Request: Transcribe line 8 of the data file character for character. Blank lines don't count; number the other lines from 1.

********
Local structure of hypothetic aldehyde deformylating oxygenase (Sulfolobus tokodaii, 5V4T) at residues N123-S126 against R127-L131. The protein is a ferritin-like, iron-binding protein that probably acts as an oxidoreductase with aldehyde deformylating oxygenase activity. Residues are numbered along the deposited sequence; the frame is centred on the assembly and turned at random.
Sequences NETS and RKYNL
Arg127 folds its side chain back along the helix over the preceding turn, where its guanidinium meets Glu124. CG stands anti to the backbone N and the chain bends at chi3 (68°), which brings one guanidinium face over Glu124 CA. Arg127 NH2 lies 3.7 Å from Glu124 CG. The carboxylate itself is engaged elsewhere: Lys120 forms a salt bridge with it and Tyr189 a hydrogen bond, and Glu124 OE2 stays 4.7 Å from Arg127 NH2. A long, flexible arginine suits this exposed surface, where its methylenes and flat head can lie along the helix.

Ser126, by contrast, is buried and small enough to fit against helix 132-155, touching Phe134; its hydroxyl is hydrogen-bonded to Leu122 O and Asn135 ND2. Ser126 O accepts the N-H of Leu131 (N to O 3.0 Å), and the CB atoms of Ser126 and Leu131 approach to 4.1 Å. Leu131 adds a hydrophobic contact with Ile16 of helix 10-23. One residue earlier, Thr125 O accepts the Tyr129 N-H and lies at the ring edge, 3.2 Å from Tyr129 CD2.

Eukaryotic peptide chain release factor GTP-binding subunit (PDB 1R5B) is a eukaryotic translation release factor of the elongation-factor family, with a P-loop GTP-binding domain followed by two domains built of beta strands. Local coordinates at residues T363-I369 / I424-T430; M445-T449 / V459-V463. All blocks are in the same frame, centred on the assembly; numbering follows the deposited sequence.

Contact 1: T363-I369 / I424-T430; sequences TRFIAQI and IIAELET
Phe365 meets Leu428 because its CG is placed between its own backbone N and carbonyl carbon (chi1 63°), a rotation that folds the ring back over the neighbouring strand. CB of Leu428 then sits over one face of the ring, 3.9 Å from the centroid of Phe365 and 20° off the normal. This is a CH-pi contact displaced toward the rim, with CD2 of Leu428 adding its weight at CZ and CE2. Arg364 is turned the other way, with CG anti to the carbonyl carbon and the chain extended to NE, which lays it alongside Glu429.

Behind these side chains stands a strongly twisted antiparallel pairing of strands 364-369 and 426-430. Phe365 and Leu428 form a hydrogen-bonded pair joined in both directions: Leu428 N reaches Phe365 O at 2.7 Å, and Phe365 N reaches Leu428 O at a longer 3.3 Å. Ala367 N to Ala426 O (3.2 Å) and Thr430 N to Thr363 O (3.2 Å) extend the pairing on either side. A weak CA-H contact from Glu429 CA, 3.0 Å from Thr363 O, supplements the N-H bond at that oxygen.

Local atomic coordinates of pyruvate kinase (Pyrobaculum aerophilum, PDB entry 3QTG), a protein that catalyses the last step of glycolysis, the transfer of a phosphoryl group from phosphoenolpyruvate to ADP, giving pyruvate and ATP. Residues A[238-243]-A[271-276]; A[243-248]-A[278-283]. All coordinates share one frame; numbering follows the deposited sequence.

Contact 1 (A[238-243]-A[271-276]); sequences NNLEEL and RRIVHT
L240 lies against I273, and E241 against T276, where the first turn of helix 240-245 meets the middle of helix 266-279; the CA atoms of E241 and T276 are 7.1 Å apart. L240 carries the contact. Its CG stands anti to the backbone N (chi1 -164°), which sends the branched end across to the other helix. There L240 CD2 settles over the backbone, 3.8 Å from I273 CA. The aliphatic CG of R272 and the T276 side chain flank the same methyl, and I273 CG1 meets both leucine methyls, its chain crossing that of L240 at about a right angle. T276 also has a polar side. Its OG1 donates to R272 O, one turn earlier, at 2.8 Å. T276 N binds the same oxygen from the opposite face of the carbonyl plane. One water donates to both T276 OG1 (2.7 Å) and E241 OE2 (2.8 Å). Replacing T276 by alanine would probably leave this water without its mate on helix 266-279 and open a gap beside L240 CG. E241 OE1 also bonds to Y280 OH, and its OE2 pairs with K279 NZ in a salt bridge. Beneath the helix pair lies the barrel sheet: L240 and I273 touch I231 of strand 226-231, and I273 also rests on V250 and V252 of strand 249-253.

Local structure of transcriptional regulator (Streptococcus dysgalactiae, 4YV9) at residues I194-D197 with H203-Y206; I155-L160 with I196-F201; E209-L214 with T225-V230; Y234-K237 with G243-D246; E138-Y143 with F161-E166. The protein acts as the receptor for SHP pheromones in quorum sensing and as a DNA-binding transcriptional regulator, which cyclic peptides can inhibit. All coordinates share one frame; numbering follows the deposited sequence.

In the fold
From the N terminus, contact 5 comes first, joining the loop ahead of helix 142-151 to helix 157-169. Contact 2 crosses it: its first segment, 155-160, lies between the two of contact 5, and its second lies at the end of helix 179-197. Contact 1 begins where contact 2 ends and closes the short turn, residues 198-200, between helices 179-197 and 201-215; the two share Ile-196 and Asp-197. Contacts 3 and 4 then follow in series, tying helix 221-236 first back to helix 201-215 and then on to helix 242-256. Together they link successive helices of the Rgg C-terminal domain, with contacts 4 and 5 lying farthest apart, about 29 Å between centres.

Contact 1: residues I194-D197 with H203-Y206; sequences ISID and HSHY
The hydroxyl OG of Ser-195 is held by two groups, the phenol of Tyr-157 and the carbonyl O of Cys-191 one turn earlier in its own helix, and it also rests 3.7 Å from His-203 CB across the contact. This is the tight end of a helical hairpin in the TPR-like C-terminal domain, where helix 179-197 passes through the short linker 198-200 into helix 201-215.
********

Behind these side chains stands a strongly twisted antiparallel pairing of strands 364-369 and 426-430. Phe365 and Leu428 form a hydrogen-bonded pair joined in both directions: Leu428 N reaches Phe365 O at 2.7 Å, and Phe365 N reaches Leu428 O at a longer 3.3 Å. Ala367 N to Ala426 O (3.2 Å) and Thr430 N to Thr363 O (3.2 Å) extend the pairing on either side. A weak CA-H contact from Glu429 CA, 3.0 Å from Thr363 O, supplements the N-H bond at that oxygen.